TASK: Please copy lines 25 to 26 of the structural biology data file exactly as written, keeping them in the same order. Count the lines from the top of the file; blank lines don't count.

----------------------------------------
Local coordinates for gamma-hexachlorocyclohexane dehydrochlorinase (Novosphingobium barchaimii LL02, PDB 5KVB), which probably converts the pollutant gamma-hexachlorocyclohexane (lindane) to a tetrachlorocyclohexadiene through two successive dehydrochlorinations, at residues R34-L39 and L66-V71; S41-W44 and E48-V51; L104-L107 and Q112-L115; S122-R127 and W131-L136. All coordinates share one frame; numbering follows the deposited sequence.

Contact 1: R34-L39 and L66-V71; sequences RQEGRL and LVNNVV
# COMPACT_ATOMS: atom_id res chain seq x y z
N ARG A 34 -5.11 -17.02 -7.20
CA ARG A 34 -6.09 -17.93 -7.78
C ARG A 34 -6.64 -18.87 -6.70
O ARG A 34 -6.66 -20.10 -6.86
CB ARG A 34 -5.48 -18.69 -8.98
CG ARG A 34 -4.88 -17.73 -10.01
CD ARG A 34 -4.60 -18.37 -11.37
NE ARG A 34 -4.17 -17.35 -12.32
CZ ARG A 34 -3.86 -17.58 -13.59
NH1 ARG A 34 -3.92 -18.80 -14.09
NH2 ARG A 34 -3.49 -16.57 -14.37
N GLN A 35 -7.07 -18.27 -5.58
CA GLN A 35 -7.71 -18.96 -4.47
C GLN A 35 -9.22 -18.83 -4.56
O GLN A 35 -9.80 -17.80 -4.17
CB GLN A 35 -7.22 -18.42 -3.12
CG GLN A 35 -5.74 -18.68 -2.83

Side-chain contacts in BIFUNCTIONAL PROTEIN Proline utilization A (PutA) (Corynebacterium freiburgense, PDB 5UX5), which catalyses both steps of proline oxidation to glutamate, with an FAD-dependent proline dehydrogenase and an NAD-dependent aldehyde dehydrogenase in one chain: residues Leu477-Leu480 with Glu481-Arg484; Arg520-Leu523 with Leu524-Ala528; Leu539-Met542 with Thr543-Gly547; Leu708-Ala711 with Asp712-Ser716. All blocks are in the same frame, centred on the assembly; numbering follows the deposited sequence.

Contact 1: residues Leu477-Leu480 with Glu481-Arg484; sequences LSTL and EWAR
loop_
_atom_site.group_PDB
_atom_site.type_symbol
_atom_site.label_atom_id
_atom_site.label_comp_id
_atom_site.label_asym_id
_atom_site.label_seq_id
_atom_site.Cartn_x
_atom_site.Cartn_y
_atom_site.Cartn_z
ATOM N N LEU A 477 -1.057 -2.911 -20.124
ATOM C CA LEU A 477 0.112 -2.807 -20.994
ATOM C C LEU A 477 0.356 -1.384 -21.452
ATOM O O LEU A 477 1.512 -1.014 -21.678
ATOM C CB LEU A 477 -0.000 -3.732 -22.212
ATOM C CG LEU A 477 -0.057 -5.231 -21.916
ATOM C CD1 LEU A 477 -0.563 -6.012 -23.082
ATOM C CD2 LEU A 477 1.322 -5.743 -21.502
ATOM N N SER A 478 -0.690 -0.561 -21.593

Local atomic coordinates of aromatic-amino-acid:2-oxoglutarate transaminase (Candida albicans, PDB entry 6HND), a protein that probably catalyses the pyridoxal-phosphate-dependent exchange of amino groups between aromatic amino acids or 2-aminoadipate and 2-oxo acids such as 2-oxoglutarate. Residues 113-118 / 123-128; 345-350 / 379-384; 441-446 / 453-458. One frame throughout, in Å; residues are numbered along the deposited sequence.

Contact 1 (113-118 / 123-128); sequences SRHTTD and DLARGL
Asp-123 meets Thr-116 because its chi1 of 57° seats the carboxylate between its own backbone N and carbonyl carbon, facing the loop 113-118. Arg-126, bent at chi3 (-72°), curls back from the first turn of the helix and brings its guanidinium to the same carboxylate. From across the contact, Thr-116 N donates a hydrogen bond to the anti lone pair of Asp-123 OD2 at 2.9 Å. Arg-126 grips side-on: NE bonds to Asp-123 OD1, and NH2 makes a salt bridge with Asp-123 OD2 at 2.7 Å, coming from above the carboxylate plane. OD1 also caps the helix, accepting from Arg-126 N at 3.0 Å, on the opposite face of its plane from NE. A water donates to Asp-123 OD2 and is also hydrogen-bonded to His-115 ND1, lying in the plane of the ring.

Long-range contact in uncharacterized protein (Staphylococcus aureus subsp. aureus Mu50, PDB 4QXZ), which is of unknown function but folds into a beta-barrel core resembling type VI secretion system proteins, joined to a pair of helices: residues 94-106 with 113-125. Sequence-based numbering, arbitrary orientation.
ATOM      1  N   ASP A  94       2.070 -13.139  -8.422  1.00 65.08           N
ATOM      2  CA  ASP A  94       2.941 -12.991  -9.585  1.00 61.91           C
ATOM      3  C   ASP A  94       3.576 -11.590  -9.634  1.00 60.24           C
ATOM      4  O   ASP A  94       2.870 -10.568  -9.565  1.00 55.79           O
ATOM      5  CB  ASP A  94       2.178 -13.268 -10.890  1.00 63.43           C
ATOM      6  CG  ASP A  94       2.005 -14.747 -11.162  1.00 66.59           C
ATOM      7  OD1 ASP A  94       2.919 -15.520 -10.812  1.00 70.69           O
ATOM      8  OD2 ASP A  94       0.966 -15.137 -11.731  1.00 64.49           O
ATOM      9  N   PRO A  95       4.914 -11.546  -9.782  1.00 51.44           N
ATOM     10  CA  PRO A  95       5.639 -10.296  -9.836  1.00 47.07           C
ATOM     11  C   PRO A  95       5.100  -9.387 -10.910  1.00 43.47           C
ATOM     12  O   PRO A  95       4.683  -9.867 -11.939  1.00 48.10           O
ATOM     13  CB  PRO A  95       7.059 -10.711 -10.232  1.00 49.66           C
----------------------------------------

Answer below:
_atom_site.type_symbol
_atom_site.label_atom_id